Jeep Wrangler Magneto: How Jeep Plans to Make the Wrangler All-Electric
Can an all-electric Wrangler really appeal to true Jeep loyalists?by Iulian Dnistran, on
Another year, another Easter Jeep Safari in Moab, and this time around, America’s off-road car brand is going electric. And it’s really quite interesting, so keep reading to find out how Jeep plans to electrify the good old Wrangler.
As with every other Easter Safari in recent years, Jeep went all out and came up with four one-off concept cars that are actually driveable. But for this article, I want to focus on the Wrangler Magneto Concept, because it shows how serious Jeep is with all this electrification mumbo jumbo. And I’ll start by saying that I really like how it all came together. Based on a two-door Wrangler, the Magneto is an all-electric off-roader that ditched the 3.6-liter V6 in favor of a custom-built axial flux electric motor that tops out at just 6,000 rpm.
And yes, that isn’t a lot for an electric power unit, but there’s a catch - the Magneto comes with a clutch pedal and a six-speed manual transmission, so you can shift through gears to use the full potential of the motor. WIth a total output of 285 horsepower and 273 pound-feet of torque, the axial-flux unit matches the V6 it replaces in terms of power and torque, but as we all know, electric motors can deliver instantaneous torque when needed, so put your foot down, and you can get to 60 miles per hour in 6.8 seconds.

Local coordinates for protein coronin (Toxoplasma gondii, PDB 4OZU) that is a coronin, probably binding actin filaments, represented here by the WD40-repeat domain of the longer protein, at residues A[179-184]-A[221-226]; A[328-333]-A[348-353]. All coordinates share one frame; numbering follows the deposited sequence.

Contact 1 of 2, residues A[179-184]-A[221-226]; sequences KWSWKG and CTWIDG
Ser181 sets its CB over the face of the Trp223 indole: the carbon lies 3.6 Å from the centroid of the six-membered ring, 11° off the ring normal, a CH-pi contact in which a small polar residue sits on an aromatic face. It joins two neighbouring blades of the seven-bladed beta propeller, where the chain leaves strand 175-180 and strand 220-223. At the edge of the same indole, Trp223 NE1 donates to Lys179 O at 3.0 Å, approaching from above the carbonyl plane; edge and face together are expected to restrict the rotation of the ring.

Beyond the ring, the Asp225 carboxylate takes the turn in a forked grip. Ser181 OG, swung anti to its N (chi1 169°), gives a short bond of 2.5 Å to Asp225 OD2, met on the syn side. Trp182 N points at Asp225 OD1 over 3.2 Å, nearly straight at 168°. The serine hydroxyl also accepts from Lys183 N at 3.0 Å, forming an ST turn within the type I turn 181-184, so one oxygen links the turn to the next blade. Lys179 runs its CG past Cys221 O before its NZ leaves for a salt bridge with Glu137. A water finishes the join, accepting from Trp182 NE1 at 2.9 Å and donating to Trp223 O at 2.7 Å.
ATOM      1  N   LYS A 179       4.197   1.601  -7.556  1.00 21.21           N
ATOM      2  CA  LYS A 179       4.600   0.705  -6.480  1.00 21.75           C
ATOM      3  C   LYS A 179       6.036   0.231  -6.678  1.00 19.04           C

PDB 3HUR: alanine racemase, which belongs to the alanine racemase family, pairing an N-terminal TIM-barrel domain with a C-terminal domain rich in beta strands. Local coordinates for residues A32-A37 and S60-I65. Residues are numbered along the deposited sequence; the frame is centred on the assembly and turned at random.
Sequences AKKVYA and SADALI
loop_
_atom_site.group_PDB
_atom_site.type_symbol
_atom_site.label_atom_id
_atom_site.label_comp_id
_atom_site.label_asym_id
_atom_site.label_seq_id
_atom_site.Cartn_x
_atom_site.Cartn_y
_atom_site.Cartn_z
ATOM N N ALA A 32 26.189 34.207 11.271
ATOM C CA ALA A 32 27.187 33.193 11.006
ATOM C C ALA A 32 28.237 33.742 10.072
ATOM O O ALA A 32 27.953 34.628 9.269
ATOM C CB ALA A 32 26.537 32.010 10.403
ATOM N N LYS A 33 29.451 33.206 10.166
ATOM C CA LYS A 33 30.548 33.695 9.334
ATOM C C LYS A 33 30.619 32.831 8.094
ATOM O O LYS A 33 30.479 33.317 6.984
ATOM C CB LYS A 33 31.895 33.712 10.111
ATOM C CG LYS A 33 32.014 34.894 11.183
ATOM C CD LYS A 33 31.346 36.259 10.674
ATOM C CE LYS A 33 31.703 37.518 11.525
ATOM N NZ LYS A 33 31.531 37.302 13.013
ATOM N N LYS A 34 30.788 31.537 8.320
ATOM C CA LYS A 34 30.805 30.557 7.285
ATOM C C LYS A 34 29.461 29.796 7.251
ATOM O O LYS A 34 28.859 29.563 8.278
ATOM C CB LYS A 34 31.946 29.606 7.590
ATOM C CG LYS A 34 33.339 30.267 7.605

|Engine||3.6-liter, V-6 Pentastar|
|0 to 60 mph||6.8 seconds|
If you’re not into speed, the difference between the motor’s power curve and its gasoline-fueled alternative is, quote “negligible, except for near-silent operation”. So basically the electronics in the car sense if you want to drive at normal pace or if you want the full beans. And with the ultra low gearing of the Rubicon’s 4:1 transfer case, coupled with the fact that you can shift your own gears, it means you can silently tackle obstacles at ridiculously low speeds.
Juice is provided by four lithium-ion battery packs scattered around the underside of the body, that are encased in a waterproof aluminum enclosure and offer a total of 70 kilowatt-hours, but Jeep isn’t quoting any range or charging time estimates. There’s also a pair of 12-volt batteries that power the rest of the Magneto’s stock Wrangler electrical pieces, as well as the front-mounted Warn winch. And if the weather gets a little too cold, there’s an electric heater that can warm up the cabin.
Other modifications include a two-inch lift, 35-inch tires and unique exterior lighting, but that’s something you could always fit on any other Wrangler. The batteries and electric motor? Not so much. But Jeep is planning to go to Moab with the Magneto Wrangler for three straight Safaris to figure out how its electric prototype can handle real off-road conditions. During this time, the engineering team will continue to fine tune the components, and presumably come up with a reasonable answer to those who are seeking an all-electric series production Wrangler.
What are your thoughts on Jeep’s attempt at making an EV Wrangler? Let me know in the comments below.